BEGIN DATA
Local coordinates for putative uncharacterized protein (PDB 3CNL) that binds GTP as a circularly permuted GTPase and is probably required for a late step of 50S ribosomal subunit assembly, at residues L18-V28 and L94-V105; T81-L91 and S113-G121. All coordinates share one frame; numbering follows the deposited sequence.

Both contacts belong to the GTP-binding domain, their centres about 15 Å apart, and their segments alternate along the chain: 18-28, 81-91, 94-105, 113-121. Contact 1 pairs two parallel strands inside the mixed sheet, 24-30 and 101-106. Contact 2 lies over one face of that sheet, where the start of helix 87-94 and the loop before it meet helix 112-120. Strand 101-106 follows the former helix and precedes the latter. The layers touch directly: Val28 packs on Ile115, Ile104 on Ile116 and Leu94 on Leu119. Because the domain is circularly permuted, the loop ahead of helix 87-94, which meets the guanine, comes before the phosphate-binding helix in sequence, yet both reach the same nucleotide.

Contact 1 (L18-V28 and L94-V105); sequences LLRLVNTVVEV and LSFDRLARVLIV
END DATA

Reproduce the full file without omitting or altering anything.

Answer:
Local coordinates for putative uncharacterized protein (PDB 3CNL) that binds GTP as a circularly permuted GTPase and is probably required for a late step of 50S ribosomal subunit assembly, at residues L18-V28 and L94-V105; T81-L91 and S113-G121. All coordinates share one frame; numbering follows the deposited sequence.

Both contacts belong to the GTP-binding domain, their centres about 15 Å apart, and their segments alternate along the chain: 18-28, 81-91, 94-105, 113-121. Contact 1 pairs two parallel strands inside the mixed sheet, 24-30 and 101-106. Contact 2 lies over one face of that sheet, where the start of helix 87-94 and the loop before it meet helix 112-120. Strand 101-106 follows the former helix and precedes the latter. The layers touch directly: Val28 packs on Ile115, Ile104 on Ile116 and Leu94 on Leu119. Because the domain is circularly permuted, the loop ahead of helix 87-94, which meets the guanine, comes before the phosphate-binding helix in sequence, yet both reach the same nucleotide.

Contact 1 (L18-V28 and L94-V105); sequences LLRLVNTVVEV and LSFDRLARVLIV